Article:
Trans-Pacific Partnership Update

“Let’s be clear: the TPP is much more than a “free trade” agreement. It is part of a global race to the bottom to boost the profits of large corporations and Wall Street by outsourcing jobs; undercutting worker rights; dismantling labor, environmental, health, food safety and financial laws; and allowing corporations to challenge our laws in international tribunals rather than our own court system.”  Senator Bernie Sanders

The Trans Pacific Partnership was released on Nov 5, 2015 in full to the public.  Before then only leaked versions of sections of the deal were posted online for people to see.  It can be read here:  A slightly easier to read and navigate version can be found here:

The agreement is being signed on February 3, 2016.  Congress then has ninety legislative days in which to ratify the treaty.  Part of that process includes a bill (Implementing Act) sent to Congress that lists out all of the US laws that will have to be changed in order to make the trade deal work.  Congress cannot amend the deal and is only allowed to do a yes or no vote on the entire package.

I wrote a blog post the last time that the agreement had spurred emails that filled up my inbox.  This time my email is full of calls to sign petitions against the trade agreement.  In doing a search for “groups in favor of the TPP” the results on the first page have a majority of groups against the trade agreement, and only a few in favor.

A few details about the agreement:

  • Negotiated in secret for over 7 years
  • Covers 12 countries
  • Had approximately 500 corporate advisors
  • Sets up a TPP Commission that oversees the implementation and makes changes in the future; any change is then sent to Congress for ratification
  • 2,700 pages of text, 3,500 pages of tables, 30 chapters’ a dozen annexes and 60 side letters.
  • 6 out of 30 chapters deal with trade. The rest deal with things like:
    • Regulations and laws,
      • Pharmaceutical pricing, including drugs and devices
      • Food safety, allows for private certifications as a substitute for independent government inspections of food
      • Intellectual Property
      • Copyright
      • Country of Origin labelling

One of the issues with the agreement that is making the news recently is the inclusion of the Investor-state dispute settlement clause.  Here is Elizabeth Warren discussing this clause:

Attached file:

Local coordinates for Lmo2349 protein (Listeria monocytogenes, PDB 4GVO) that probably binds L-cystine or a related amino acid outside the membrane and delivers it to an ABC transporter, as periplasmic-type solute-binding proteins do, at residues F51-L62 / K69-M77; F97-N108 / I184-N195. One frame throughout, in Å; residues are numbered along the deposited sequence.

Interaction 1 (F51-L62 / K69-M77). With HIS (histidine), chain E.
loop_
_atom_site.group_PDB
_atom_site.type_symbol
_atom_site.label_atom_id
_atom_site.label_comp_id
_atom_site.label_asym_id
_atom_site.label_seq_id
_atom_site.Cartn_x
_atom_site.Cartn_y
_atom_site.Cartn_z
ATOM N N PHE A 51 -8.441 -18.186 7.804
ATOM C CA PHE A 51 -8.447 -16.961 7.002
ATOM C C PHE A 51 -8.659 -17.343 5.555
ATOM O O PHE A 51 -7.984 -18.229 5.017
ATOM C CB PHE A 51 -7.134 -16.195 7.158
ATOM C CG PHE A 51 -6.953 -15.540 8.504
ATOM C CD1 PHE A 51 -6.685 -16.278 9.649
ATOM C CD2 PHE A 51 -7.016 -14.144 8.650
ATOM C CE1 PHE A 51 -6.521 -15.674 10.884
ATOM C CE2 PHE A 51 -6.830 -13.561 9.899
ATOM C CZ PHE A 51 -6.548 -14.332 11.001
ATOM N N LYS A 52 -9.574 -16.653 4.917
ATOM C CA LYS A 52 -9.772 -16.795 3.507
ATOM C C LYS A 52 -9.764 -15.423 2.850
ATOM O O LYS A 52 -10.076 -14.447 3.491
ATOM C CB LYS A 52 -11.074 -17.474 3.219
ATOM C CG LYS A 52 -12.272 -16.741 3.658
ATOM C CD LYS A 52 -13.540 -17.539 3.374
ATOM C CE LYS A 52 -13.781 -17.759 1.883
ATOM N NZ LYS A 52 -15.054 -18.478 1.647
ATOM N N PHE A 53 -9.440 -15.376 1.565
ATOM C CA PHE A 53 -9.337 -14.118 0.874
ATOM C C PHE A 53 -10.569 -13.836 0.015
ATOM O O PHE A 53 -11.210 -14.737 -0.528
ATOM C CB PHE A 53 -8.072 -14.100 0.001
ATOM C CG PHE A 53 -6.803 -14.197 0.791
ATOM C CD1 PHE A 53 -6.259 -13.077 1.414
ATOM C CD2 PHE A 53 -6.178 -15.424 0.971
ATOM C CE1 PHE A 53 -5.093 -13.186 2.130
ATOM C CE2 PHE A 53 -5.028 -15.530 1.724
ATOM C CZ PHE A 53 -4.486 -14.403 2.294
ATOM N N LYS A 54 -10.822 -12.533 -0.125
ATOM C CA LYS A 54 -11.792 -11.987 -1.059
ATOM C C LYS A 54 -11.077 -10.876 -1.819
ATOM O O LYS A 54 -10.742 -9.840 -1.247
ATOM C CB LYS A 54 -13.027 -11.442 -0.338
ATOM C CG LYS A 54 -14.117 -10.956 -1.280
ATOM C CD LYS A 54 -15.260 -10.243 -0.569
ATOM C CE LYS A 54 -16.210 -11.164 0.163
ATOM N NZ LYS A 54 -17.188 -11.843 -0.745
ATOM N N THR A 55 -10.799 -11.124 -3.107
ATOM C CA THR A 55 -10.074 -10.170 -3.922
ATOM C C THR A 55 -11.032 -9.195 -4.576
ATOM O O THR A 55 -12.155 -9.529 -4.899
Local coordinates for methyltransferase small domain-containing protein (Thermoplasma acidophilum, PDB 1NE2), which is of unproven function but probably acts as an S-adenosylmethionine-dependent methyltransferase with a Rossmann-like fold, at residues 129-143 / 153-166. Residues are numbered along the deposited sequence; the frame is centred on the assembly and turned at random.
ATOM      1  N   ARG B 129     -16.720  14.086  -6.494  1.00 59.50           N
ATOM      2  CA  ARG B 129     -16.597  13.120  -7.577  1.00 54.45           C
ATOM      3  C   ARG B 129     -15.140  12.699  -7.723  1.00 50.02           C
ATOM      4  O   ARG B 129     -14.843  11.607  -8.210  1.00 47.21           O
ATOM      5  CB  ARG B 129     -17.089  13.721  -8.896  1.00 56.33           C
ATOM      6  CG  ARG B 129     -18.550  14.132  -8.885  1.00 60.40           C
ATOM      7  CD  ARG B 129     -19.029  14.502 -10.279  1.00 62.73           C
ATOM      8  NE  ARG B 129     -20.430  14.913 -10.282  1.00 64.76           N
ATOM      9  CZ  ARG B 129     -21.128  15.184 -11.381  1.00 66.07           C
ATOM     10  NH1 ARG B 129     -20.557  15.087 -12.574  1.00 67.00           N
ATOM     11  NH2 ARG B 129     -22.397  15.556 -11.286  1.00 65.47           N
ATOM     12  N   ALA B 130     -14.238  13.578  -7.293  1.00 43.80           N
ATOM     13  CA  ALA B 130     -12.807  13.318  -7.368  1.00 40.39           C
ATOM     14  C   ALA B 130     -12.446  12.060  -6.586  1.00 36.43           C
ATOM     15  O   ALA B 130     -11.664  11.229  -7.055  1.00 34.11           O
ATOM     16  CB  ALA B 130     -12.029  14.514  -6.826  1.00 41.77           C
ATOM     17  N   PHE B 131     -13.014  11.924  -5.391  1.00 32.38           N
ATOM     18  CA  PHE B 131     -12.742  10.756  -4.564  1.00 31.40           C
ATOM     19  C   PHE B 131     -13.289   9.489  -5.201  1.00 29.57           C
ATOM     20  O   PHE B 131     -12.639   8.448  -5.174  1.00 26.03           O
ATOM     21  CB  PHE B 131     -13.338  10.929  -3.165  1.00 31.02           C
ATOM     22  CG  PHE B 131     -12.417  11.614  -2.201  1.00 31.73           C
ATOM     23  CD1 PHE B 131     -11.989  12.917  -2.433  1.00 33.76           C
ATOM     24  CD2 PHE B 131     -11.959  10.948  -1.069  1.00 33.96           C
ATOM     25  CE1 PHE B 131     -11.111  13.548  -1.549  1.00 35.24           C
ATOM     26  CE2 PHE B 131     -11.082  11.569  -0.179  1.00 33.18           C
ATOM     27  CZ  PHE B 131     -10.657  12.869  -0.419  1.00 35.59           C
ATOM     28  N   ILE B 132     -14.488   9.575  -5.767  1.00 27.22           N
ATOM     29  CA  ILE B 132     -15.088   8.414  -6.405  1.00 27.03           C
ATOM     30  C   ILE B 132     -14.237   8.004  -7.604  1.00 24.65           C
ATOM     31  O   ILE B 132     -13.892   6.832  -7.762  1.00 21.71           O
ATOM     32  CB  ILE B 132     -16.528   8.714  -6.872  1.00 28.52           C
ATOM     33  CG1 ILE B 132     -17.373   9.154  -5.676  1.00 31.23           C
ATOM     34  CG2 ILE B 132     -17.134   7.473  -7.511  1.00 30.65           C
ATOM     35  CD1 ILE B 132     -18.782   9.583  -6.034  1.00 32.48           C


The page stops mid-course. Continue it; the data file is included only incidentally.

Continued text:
This clause has allowed for companies to sue governments.  Not the other way around.  They can challenge laws passed by a country, state, and/or city and get it either reversed and/or compensation.  The rulings cannot be appealed.

Currently this is an issue with the TransCanada Keystone XL pipeline that was rejected by the U.S.  TransCanada alleges that, “the politically-driven denial of Keystone’s application was contrary to all precedent; inconsistent with any reasonable and expected application of the relevant rules and regulations; and arbitrary, discriminatory, and expropriatory.”  They want $15 billion from US taxpayers in compensation.

Another example is when we had Country of Origin labelling on our meat in the 2008 Farm bill for pork and beef.  Food manufacturers in Canada and Mexico deemed that discriminatory and a technical barrier to trade and sued.  The trade triburnal found in their favor allowing them to recover more than $1 billion in compensation.

Randy Gordon president of the NGFA stated:

“It is important that the United States adhere to its WTO obligations and set an example for the rest of the world, particularly as it pursues significant new trade accords under the Trans Pacific Partnership and other initiatives.  A full repeal of COOL is the only policy option available that unquestionably would prevent imposition of sanctions and the economic damage that would result.”

Congress turned around and repealed the bill last year.

Another clause that has concern are those in the area of food safety.  The TPP includes a provision that will allow a company to challenge border inspection procedures that the company claims will cause an unnecessary delay.  For example if a shipment of shrimp from a country that grows shrimp in human and animal waste is coming into the country right now it is tested.  While being tested it sits at the dock waiting for it to pass inspection.  With this clause the company could claim it is an unnecessary delay.  The demand then goes to a TPP panel of experts for review to provide guidance on the inspection.

Below are just a few quotes and videos from those against the TPP: